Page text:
Patient Stories

Life After Illness | Keturah's Story

Neurosurgeon Nicholas Theodore reconnects with patient Keturah two years after her spinal subtraction surgery, which was performed to help resolve spina bifida and tethered spinal cord symptoms. Before the surgery, she was in excruciating pain and had difficulty standing up. Now, Keturah is a mother with a photography career and an interest in pursuing nursing.

An Innovative Approach to Nerve Repair | Santi’s Story

Santi's sciatic nerve was severed in a boating accident, paralyzing his right leg. He and his family traveled from Texas to Baltimore, where they met with neurosurgeon Allan Belzberg and orthopaedic trauma surgeon Greg Osgood. Together, the two surgeons collaborated to offer a novel way to repair Santi's leg and get him back to the water.

Spine Surgery at 95 | When Patience Pays Off

When chronic leg pain from spinal compression started interfering with her active life and overall happiness, Vivian sought relief. She was turned away by several surgeons who saw her age as a risk factor, but Johns Hopkins spine neurosurgeon Ali Bydon thought otherwise.

When Patience Pays Off  Successful Spine Surgery at 95

Spinal Subtraction Surgery | When Less Offers More

Born with spina bifida and tethered spinal cord, Keturah had a childhood of multiple spinal surgeries, many hospital stays and severe pain. As a young adult, she did not expect to find a specialist who could offer a novel solution — and essentially change the course of her life.

Spinal Subtraction Surgery  When Less Offers More

Schwannoma Tumor | Roderick Ball's Story

Diagnosed with a schwannoma tumor (schwannomatosis), Roderick Ball Jr., and his family came to Johns Hopkins to have the tumor, which had grown through his abdomen, lower back and spinal column, treated.

Schwannoma Tumor  Roderick Balls Story

Spinal Cord Tumor (Schwannoma) | Aaron's Story

Aaron was diagnosed with a spinal cord tumor pressing on his nerves, and was at risk for paralysis. Spine neurosurgeon Ali Bydon met with Aaron and together they chose a strategy.

Spinal Cord Tumor Schwannoma Aarons Story

New Augmented Reality Technology Guides Spine Neurosurgeon to Success

Kay suffered from debilitating muscle cramping and lower back pain due to spondylolisthesis, a common condition in the lumbar spine. When nonsurgical treatment options failed, she turned to spine neurosurgeon Timothy Witham for help. He used a new augmented reality technology to accurately place spinal instrumentation in her back. Seven months after surgery, Kay has resumed her daily pursuits without pain and is enjoying life.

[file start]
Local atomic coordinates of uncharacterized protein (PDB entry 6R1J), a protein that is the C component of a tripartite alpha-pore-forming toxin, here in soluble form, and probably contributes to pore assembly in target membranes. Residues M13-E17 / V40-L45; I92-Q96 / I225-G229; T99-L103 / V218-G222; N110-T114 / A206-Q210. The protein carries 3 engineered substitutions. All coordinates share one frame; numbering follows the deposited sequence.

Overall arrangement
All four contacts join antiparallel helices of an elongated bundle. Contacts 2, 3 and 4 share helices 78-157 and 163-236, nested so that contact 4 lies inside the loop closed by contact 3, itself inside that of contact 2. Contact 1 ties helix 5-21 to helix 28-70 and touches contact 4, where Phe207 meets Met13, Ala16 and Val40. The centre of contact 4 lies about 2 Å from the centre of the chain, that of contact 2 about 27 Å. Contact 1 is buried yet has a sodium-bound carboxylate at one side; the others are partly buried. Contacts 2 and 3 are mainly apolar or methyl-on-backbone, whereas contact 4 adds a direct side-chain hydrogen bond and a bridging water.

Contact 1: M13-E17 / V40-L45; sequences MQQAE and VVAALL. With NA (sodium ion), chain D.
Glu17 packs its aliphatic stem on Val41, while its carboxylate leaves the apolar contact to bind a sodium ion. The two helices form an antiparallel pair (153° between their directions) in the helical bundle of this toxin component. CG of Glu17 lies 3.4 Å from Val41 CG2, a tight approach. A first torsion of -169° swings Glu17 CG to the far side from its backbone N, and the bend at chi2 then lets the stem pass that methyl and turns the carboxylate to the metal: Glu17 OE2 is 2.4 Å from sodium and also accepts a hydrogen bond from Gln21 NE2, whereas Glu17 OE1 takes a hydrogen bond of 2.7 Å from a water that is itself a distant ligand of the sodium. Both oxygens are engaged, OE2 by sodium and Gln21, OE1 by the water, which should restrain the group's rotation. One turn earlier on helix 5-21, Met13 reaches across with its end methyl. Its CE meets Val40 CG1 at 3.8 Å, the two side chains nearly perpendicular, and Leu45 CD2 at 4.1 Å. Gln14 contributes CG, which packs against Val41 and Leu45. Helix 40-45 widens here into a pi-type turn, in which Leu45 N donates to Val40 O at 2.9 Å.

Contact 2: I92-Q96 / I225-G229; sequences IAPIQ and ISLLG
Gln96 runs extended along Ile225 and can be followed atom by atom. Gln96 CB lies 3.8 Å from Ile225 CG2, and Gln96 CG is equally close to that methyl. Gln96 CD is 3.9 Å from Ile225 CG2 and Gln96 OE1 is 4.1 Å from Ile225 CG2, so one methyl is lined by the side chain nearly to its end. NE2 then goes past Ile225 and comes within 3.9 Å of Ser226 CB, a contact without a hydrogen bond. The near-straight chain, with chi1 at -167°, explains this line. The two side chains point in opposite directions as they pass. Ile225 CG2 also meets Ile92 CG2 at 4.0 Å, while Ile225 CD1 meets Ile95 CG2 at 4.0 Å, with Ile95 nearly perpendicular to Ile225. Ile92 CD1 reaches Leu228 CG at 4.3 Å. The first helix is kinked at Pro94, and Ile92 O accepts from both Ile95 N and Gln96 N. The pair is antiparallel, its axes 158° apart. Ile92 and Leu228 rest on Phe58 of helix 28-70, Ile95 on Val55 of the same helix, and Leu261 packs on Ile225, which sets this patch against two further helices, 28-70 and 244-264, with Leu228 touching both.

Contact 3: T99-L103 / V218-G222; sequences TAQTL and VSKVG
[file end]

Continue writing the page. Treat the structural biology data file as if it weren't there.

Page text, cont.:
New Augmented Reality Technology Guides Spine Neurosurgeon to Success
  • Kidney Cancer and Chordoma | Craig’s Story

    When Craig was diagnosed with cancer, he and his wife made a trip to The Johns Hopkins Hospital. Specialists in urology, oncology, neurosurgery and other areas collaborated to treat two separate tumors.

  • Schwannoma Tumor | Arrington’s Story

    After turning in bed, Arrington heard a snap and felt instant pain. MRI results showed a broken neck ⁠and a large spinal tumor. Arrington and his fiancée sought out spine neurosurgeon Timothy Witham at Johns Hopkins for care.

  • Degenerative Disk Disease | Jan’s Story

    At 78, Jan Greer wanted to stay active and athletic. Herniated disks, stenosis and other degenerative back problems were causing him unbearable pain. When the pain became too much to bear, he turned to Dr. Ali Bydon at Johns Hopkins.

  • Thoracic Disc Herniation | Pedro's Story

    Pedro was hardly able to move before he came to Johns Hopkins. His thoracic herniated disc had calcified, turning to bone, causing excruciating pain, weakness, numbness and even paralysis. Other doctors told Pedro he might never walk again. Here, the message was different.

    Pedro poses with his wife at a wedding
  • Complex Spine Reconstruction | Danica's Story

    After an accident, Danica was left with metal rods stabilizing her spine. A fall left those rods broken and floating dangerously close to her brain stem. Danica and her family traveled from Ohio to Johns Hopkins for complex reconstruction surgery.